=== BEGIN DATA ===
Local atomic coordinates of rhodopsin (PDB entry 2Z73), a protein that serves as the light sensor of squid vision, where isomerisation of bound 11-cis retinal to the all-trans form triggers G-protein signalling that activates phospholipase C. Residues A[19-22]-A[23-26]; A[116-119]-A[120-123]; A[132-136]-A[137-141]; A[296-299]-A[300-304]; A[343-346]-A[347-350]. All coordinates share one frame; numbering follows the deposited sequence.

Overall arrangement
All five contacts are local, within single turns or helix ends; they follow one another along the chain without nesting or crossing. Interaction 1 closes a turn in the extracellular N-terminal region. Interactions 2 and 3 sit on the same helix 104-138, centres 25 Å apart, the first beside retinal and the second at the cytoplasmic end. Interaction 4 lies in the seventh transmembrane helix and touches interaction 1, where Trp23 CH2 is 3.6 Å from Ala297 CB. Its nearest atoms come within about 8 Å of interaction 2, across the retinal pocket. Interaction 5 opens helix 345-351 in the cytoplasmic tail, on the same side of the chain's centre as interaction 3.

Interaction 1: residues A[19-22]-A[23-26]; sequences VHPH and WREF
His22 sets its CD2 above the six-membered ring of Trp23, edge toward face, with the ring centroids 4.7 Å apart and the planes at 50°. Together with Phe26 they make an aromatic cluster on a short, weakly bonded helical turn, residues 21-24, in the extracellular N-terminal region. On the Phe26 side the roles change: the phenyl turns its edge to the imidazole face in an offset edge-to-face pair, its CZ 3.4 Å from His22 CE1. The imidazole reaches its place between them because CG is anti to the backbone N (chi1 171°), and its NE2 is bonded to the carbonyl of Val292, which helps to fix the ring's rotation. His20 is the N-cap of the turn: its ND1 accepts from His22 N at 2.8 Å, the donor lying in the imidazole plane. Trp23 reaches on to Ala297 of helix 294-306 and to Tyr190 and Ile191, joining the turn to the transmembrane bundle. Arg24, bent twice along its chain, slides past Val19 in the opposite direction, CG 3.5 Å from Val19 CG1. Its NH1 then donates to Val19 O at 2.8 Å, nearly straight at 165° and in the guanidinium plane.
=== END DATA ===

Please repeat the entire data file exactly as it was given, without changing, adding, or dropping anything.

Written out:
Local atomic coordinates of rhodopsin (PDB entry 2Z73), a protein that serves as the light sensor of squid vision, where isomerisation of bound 11-cis retinal to the all-trans form triggers G-protein signalling that activates phospholipase C. Residues A[19-22]-A[23-26]; A[116-119]-A[120-123]; A[132-136]-A[137-141]; A[296-299]-A[300-304]; A[343-346]-A[347-350]. All coordinates share one frame; numbering follows the deposited sequence.

Overall arrangement
All five contacts are local, within single turns or helix ends; they follow one another along the chain without nesting or crossing. Interaction 1 closes a turn in the extracellular N-terminal region. Interactions 2 and 3 sit on the same helix 104-138, centres 25 Å apart, the first beside retinal and the second at the cytoplasmic end. Interaction 4 lies in the seventh transmembrane helix and touches interaction 1, where Trp23 CH2 is 3.6 Å from Ala297 CB. Its nearest atoms come within about 8 Å of interaction 2, across the retinal pocket. Interaction 5 opens helix 345-351 in the cytoplasmic tail, on the same side of the chain's centre as interaction 3.

Interaction 1: residues A[19-22]-A[23-26]; sequences VHPH and WREF
His22 sets its CD2 above the six-membered ring of Trp23, edge toward face, with the ring centroids 4.7 Å apart and the planes at 50°. Together with Phe26 they make an aromatic cluster on a short, weakly bonded helical turn, residues 21-24, in the extracellular N-terminal region. On the Phe26 side the roles change: the phenyl turns its edge to the imidazole face in an offset edge-to-face pair, its CZ 3.4 Å from His22 CE1. The imidazole reaches its place between them because CG is anti to the backbone N (chi1 171°), and its NE2 is bonded to the carbonyl of Val292, which helps to fix the ring's rotation. His20 is the N-cap of the turn: its ND1 accepts from His22 N at 2.8 Å, the donor lying in the imidazole plane. Trp23 reaches on to Ala297 of helix 294-306 and to Tyr190 and Ile191, joining the turn to the transmembrane bundle. Arg24, bent twice along its chain, slides past Val19 in the opposite direction, CG 3.5 Å from Val19 CG1. Its NH1 then donates to Val19 O at 2.8 Å, nearly straight at 165° and in the guanidinium plane.